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Preventing Piracy: Rallying the Troops under CreativeFuture

Preventing Piracy: Rallying the Troops under CreativeFuture

Movie News

Anti-piracy advocates band together under CreativeFuture, a site that mobilizes against illegal for-profit media platforms and promotes legitimate online distribution.

Launched in February 2014 to encourage creative industry professionals to speak out about the negatives of content piracy, CreativeFuture is a loose coalition of film and television companies, independent production and financing companies, unions, guilds, talent agencies, filmmakers, artists, and other individuals. American Cinematheque, Magnolia Pictures, and Roadside Attractions are some of the 150 members.

“The creative community is uniting,” said Executive Director Ruth Vitale, former president of Vestron, Fine Line Features and Paramount Classics, in a press release. “For too long, many of us—even those who have been concerned about the issue—have sat on the sidelines and allowed the conversation to be driven by people who don’t understand the mutual interests that creatives, audiences, and everyone in the Internet ecosystem have in finding solutions to piracy.”

CreativeFuture has not identified any specific legal or technical measures to combat content piracy, but lists its core values on its website. These include speaking out against illegal downloading activity by appealing to audiences’ morality and removing the profit motive that pirates enjoy.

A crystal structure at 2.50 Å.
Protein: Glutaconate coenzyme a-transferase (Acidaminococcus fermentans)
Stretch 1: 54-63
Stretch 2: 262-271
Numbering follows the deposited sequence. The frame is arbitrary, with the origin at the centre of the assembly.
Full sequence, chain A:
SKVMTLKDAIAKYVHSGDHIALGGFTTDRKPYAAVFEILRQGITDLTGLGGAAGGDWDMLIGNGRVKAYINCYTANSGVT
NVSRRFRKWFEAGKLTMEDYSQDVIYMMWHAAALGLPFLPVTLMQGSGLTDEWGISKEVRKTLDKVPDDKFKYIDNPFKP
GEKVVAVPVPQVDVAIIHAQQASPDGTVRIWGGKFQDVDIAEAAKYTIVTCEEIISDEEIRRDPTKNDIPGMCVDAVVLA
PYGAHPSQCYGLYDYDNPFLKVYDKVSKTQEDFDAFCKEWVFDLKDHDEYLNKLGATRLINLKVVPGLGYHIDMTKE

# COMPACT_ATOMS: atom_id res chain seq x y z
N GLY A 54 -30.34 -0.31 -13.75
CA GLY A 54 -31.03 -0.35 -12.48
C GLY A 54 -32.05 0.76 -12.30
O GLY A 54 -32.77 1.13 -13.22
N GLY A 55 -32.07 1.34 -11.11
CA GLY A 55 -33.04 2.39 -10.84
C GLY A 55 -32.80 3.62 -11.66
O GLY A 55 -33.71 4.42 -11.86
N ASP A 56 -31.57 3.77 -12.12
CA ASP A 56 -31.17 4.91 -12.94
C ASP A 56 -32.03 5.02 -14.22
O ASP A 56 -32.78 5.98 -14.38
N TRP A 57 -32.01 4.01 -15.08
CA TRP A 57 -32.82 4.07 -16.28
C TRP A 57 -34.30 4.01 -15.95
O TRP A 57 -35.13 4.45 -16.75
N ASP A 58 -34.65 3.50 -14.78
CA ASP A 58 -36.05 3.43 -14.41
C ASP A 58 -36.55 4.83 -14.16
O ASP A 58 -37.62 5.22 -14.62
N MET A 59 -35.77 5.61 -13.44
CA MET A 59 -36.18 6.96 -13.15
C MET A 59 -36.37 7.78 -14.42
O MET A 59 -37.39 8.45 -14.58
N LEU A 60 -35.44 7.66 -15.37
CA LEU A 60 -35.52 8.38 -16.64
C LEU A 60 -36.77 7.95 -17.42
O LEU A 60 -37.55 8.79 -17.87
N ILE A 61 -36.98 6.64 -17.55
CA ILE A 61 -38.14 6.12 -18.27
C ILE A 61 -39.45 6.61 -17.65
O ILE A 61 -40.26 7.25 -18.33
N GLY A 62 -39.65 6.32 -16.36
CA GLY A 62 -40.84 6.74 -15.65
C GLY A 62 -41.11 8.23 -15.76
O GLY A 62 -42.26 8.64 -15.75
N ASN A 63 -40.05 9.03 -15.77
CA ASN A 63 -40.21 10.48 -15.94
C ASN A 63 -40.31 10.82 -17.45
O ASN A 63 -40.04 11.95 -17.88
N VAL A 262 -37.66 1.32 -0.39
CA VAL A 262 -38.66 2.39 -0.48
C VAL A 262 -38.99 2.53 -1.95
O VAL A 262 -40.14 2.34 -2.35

Ruth Vitale in Cannes' 2014 panel "From Cat Videos to Tent Poles: What is the Future of Digital Entertainment?"

Ruth Vitale in Cannes’ 2014 panel “From Cat Videos to Tent Poles: What is the Future of Digital Entertainment?”

“Pirate site operators make money in two ways,” says Vitale. “One is through advertising revenue, often from well-known U.S. companies that may or may not know their ads end up on these sites. The other is by selling ‘premium access’ subscriptions that offer more or faster access to content. Major credit card companies process these subscription payments. There’s no good reason for any responsible companies to do business with pirate sites—there are now technical tools available to help advertisers, ad networks, and credit card companies identify illegal sites.”

The film and television industries have long lacked a unified voice against piracy. In June of 2013, HBO’s official blog stated that the 4.28 million downloaded episodes of Game of Thrones didn’t pose much of a threat to company profits and, in fact, served to “generate further momentum” for the show. A year later, one single digital copy of Game of Thrones’ Season 4 premiere was shared a record-breaking 193,418 times, despite HBO’s best efforts to make their content more affordable through their HBO GO platform. “Part of CreativeFuture’s mission,” says Vitale, “is to start a conversation with youth about the value of creativity and all the time, energy, and investment that goes into the creative process.”

Today’s conversation tends away from stamping out piracy, and toward trying to determine the acceptable level of piracy that the industry can tolerate. CreativeFuture’s stance, however, is that all piracy hurts the industry. Pirates spread material for profit, but even if laws and technological innovation make it impossible to profit from sharing content illegally, people are still going to disseminate content for political or otherwise non-profitable reasons. Whether good, old-fashioned moral sensibility will win out remains to be seen. MM

Photographs courtesy of creativefuture.org.

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